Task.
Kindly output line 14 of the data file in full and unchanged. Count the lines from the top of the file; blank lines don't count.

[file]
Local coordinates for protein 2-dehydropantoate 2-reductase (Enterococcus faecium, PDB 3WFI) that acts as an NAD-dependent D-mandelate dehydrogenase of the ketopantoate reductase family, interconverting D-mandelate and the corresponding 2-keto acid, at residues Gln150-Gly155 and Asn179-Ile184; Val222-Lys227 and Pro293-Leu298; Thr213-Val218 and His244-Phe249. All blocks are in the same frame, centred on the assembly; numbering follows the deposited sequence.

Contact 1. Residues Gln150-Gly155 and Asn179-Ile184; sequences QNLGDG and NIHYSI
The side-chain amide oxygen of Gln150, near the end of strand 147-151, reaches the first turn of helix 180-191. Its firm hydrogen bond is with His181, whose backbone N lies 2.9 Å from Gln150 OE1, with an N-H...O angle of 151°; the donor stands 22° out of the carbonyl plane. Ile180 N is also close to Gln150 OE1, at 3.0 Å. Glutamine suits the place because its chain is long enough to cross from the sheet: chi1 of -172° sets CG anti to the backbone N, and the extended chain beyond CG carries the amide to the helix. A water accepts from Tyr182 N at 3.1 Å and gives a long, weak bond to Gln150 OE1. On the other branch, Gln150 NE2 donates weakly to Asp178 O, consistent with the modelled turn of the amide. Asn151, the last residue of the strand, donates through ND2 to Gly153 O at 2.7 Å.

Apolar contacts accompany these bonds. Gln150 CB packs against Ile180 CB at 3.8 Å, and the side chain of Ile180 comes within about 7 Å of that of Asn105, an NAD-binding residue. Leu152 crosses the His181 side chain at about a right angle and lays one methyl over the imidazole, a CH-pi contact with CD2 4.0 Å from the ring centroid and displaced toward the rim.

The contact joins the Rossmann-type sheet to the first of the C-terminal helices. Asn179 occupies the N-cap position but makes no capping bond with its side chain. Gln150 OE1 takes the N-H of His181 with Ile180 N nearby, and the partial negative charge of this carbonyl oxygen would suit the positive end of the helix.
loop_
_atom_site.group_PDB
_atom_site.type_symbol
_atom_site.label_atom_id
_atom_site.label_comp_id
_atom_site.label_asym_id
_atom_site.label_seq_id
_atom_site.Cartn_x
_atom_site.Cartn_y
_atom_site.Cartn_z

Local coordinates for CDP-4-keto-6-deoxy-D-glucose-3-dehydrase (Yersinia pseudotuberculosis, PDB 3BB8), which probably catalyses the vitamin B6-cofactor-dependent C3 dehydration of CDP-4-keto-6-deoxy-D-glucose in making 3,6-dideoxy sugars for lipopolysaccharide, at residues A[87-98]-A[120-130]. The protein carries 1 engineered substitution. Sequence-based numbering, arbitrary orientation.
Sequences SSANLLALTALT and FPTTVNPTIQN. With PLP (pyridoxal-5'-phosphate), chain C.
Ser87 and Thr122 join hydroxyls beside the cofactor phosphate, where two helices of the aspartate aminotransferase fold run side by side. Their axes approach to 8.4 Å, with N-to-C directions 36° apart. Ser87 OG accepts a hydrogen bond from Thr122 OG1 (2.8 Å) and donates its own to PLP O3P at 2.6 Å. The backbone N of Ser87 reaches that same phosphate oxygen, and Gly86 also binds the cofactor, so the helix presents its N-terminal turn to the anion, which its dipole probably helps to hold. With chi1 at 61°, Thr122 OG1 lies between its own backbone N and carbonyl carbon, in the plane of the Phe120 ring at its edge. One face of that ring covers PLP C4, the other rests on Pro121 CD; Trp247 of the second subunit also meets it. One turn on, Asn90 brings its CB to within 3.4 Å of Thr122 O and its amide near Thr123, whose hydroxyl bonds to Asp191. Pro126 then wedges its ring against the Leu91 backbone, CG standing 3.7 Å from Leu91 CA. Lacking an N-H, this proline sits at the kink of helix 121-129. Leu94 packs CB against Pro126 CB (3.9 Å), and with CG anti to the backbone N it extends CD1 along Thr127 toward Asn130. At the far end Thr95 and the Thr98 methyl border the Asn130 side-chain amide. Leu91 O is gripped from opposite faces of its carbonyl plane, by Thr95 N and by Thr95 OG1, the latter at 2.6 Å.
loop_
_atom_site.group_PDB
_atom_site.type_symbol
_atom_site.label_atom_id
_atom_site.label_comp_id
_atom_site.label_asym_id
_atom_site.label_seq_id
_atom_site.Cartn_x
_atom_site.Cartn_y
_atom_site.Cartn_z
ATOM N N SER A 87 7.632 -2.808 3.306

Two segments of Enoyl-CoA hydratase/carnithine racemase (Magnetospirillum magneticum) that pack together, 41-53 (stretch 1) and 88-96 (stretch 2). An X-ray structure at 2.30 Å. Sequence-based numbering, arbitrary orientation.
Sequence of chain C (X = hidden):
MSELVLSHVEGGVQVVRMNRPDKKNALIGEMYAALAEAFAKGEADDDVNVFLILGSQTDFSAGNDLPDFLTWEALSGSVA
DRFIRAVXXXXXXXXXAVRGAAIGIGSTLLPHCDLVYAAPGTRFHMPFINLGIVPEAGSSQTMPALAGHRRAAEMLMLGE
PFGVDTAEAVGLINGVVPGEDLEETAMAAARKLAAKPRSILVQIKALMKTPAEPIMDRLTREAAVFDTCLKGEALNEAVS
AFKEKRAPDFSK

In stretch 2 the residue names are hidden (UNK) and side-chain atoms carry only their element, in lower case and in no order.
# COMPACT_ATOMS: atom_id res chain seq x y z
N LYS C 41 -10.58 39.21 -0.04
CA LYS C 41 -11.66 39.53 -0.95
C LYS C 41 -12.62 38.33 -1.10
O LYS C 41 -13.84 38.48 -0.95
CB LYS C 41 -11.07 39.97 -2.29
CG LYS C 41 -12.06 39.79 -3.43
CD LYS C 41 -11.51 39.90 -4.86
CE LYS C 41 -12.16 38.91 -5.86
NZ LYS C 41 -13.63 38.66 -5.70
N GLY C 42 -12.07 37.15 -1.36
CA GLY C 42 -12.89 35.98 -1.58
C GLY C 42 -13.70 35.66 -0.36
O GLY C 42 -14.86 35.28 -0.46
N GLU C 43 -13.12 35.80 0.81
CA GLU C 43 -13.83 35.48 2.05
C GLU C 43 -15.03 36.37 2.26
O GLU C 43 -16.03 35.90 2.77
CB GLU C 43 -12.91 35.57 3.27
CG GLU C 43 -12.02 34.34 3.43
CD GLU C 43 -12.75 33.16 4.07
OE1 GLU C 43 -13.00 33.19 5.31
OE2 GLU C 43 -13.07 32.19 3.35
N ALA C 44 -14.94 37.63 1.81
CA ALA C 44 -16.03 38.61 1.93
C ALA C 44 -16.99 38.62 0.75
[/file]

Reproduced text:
_atom_site.Cartn_y